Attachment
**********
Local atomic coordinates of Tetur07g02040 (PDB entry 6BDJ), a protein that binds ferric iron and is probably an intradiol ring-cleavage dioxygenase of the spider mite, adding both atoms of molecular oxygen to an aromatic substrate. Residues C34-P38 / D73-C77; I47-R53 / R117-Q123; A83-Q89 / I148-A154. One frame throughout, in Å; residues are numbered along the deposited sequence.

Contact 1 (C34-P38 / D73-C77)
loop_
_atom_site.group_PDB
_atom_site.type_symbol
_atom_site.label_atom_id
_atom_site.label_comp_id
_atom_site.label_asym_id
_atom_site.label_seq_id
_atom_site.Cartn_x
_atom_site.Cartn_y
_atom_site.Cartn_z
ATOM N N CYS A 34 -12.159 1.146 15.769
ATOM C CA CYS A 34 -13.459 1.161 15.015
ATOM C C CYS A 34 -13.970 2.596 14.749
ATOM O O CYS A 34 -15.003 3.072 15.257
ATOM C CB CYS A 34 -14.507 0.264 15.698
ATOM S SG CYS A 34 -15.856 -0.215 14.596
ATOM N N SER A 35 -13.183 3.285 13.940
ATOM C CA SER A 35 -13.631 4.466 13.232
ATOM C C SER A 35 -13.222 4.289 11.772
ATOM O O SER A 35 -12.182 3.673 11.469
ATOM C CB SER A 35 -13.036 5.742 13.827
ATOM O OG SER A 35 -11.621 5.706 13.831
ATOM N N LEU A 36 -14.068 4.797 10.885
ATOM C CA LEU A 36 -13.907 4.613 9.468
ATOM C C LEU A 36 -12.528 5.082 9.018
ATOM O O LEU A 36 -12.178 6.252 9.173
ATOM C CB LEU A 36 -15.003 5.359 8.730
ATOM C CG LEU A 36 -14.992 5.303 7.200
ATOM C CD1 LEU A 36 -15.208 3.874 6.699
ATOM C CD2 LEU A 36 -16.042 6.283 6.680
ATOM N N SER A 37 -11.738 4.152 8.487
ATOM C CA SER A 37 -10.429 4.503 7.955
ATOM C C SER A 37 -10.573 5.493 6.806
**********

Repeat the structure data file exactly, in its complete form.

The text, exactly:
Local atomic coordinates of Tetur07g02040 (PDB entry 6BDJ), a protein that binds ferric iron and is probably an intradiol ring-cleavage dioxygenase of the spider mite, adding both atoms of molecular oxygen to an aromatic substrate. Residues C34-P38 / D73-C77; I47-R53 / R117-Q123; A83-Q89 / I148-A154. One frame throughout, in Å; residues are numbered along the deposited sequence.

Contact 1 (C34-P38 / D73-C77)
loop_
_atom_site.group_PDB
_atom_site.type_symbol
_atom_site.label_atom_id
_atom_site.label_comp_id
_atom_site.label_asym_id
_atom_site.label_seq_id
_atom_site.Cartn_x
_atom_site.Cartn_y
_atom_site.Cartn_z
ATOM N N CYS A 34 -12.159 1.146 15.769
ATOM C CA CYS A 34 -13.459 1.161 15.015
ATOM C C CYS A 34 -13.970 2.596 14.749
ATOM O O CYS A 34 -15.003 3.072 15.257
ATOM C CB CYS A 34 -14.507 0.264 15.698
ATOM S SG CYS A 34 -15.856 -0.215 14.596
ATOM N N SER A 35 -13.183 3.285 13.940
ATOM C CA SER A 35 -13.631 4.466 13.232
ATOM C C SER A 35 -13.222 4.289 11.772
ATOM O O SER A 35 -12.182 3.673 11.469
ATOM C CB SER A 35 -13.036 5.742 13.827
ATOM O OG SER A 35 -11.621 5.706 13.831
ATOM N N LEU A 36 -14.068 4.797 10.885
ATOM C CA LEU A 36 -13.907 4.613 9.468
ATOM C C LEU A 36 -12.528 5.082 9.018
ATOM O O LEU A 36 -12.178 6.252 9.173
ATOM C CB LEU A 36 -15.003 5.359 8.730
ATOM C CG LEU A 36 -14.992 5.303 7.200
ATOM C CD1 LEU A 36 -15.208 3.874 6.699
ATOM C CD2 LEU A 36 -16.042 6.283 6.680
ATOM N N SER A 37 -11.738 4.152 8.487
ATOM C CA SER A 37 -10.429 4.503 7.955
ATOM C C SER A 37 -10.573 5.493 6.806